Sunday, June 28, 2020

Right There in Front of My Face

From the Department of Missing the Obvious, let me present John 3:16, which I have been hearing my entire life without really hearing it.

This happens. Unfortunately it happens quite a bit. Bear with me. Perhaps the three things I am going to share with you today about God’s love are perfectly evident to you, and always have been.

Let’s just say they didn’t jump out at me, even though they were always right there in front of my face.

God’s Love is not Self-Referential

Our loves are too often nakedly self-referential, sometimes even narcissistic. We love best the child who resembles us most. The son who fails to reflect my priorities and morality and who pursues and builds his life around things I despise is effectively lost to me even though I may wish things were different. I either think about him less because I have given up on ever seeing the values I prize reflected in his choices, or I think about him more because I am obsessed with getting him to be more like me ... but either way it is his conformity to my will, my character and my desires that I am seeking. My love is self-referential. Likewise, we love our wives or husbands best when they love us back and when we believe they understand us most completely. When they don’t, we may entertain thoughts of getting ourselves a replacement, or thoughts of what life might be like if we were actually loved the way we want to be loved, even if we never plan to do anything about it. With very few exceptions, we love self-referentially. The Christian has to make a conscious effort to avoid acting on his natural affections rather than his higher affections.

But sometimes we imagine that God’s loves are equally self-referential. Oh, we probably wouldn’t put it exactly that way, but that’s what it amounts to. Because the Bible says so much about the importance of God’s glory, we may think no other priorities exist for God than his own glory. And perhaps in the broadest sense this is true, since everything good and everything worth doing in the universe contributes to God’s glory and draws our attention to it, while everything evil in the world stands in stark contrast to it, and every failure inherent in wickedness demonstrates the rightness and appropriateness of glorifying God in all that he is and all he has made. So if there were ever a time and place where self-occupation was justified and self-referentiality appropriate, it would certainly be in the person and work of the Almighty, since there is nothing in all that has been made which is so utterly worthy of endless contemplation.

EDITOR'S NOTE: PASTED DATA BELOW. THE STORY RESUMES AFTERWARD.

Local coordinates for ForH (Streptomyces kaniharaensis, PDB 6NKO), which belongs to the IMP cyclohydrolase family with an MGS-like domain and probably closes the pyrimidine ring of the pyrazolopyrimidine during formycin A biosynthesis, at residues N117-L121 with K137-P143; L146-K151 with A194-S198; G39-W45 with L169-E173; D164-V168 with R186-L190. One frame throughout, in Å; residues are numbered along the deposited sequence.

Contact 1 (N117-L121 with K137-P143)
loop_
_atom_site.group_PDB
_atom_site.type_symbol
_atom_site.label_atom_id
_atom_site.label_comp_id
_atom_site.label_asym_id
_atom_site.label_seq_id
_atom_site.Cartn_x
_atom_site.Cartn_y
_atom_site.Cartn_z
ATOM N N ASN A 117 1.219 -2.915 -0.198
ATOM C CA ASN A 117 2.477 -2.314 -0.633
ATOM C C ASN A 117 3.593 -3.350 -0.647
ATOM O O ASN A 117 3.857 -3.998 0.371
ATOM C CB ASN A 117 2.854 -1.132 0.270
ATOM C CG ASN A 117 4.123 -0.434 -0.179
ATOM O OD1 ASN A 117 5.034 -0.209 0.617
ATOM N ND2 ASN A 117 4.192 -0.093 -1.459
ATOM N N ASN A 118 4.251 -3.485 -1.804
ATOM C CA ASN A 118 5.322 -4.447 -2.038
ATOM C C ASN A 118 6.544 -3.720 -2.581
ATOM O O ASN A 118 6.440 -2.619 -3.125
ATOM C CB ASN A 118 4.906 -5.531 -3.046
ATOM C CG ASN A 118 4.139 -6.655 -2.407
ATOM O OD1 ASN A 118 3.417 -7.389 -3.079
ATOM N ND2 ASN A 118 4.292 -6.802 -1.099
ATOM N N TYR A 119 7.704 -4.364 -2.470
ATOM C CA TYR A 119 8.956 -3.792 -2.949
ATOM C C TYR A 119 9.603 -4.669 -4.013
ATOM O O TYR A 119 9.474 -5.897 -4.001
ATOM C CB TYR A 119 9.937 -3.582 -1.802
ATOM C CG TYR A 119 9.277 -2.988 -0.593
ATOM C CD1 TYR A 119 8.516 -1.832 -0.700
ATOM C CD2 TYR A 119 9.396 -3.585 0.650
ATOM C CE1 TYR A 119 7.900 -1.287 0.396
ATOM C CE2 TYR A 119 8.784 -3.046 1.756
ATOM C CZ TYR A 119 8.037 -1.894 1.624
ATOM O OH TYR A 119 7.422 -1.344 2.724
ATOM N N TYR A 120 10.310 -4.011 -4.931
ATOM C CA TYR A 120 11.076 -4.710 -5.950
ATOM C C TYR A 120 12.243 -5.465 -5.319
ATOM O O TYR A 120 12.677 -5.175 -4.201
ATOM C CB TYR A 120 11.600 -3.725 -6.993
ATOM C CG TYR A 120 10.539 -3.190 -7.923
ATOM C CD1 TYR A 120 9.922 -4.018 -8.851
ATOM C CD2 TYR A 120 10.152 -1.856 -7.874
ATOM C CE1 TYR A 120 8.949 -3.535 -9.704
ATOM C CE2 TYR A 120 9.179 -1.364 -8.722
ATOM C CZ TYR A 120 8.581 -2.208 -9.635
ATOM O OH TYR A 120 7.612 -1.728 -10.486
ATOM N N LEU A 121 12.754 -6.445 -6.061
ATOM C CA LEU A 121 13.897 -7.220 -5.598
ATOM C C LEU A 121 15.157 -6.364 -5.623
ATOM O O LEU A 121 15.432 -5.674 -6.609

And yet — marvel of marvels — God’s love is not directed only at objects which willingly participate in glorifying him, but also at those who are opposed to him at every level. He makes his sun rise on the evil and on the good.

When God had finished creating our world, he examined everything he had made and “behold, it was very good”. Its goodness was not per se a moral goodness, but a goodness of appropriateness for the purpose for which he had made each individual component of that world, and a goodness of accurate and faithful reflection of its Creator. Not only was mankind made in the image and after the likeness of God, but creation itself could not help but speak of him in various ways. The very mountains speak of his consistency, eternality and dependability. The stars speak of his grandeur and greatness. The lion speaks of his regality; the lamb, of his meekness; the mother hen, of his love for his people. The tender shoot growing out of the earth speaks of the humility and fruitfulness of the Son; the root, of Christ’s relationship to the Davidic line; the rain, of God’s blessings ... and so on quite literally ad infinitum. As originally designed, our planet was one giant divine self-reference.

Not so much anymore. Creation still speaks of God, but it does so in a hoarse whisper rather than an angelic chorus. The world is horribly marred, muted and mutilated, its inhabitants willful, perverse, rebellious and futile. Sheep stink; lions rip things apart arbitrarily; plants die in the hot sun; mountains erode under glaciation; rain fails to fall at all, or else pounds down in the form of hailstones, destroying months and years of work. And man? Let’s not talk about him, please.

But this is precisely when “God so loved the world”: when the world was at its worst, its resemblance to its Creator least obvious, its prospects for self-recovery nonexistent; when the vast preponderance of the Father’s inestimable love and the Son’s priceless sacrifice would, to all appearances, be wasted on those who would not appreciate and will never accept them.

God’s love is not self-referential.

God’s Love is not Abstract

Our loves are more abstract than we often imagine, especially with the advent of internet, by which the entire world has come to live in my bedroom. For some of us, the more abstract the better. The further away you are, the easier it is for me to feel good about you. Pretending to be moved to tears by a distant concept is actually way easier than displaying sacrificial love to real people in front of our faces.

We can emote endlessly on social media over some school shooting 3,000 miles away in a city we’d never heard of until this morning, then promptly direct a stream of verbal abuse at our children and spouses. For some in the current generation, a virtual friend — quite literally an abstraction, and probably a full-blown fabrication as well — is preferable to a flesh-and-blood companion. We can “love” the earth’s environment with such intensity that we wish its occupants dead so they wouldn’t despoil it further. Like Dostoevsky’s character in The Brothers Karamazov, we can love humanity while hating the actual humans in our orbit with all their blathering, nose-blowing, finger-snapping, dinner-lingering proximity. The thing we don’t know at all is actually much easier to love than the thing we know intimately and find a little bit, er, disgusting.

Forgive me if I begin to suspect that any alleged form of love which finds its fulfillment only in distant abstractions is in reality not very loving at all.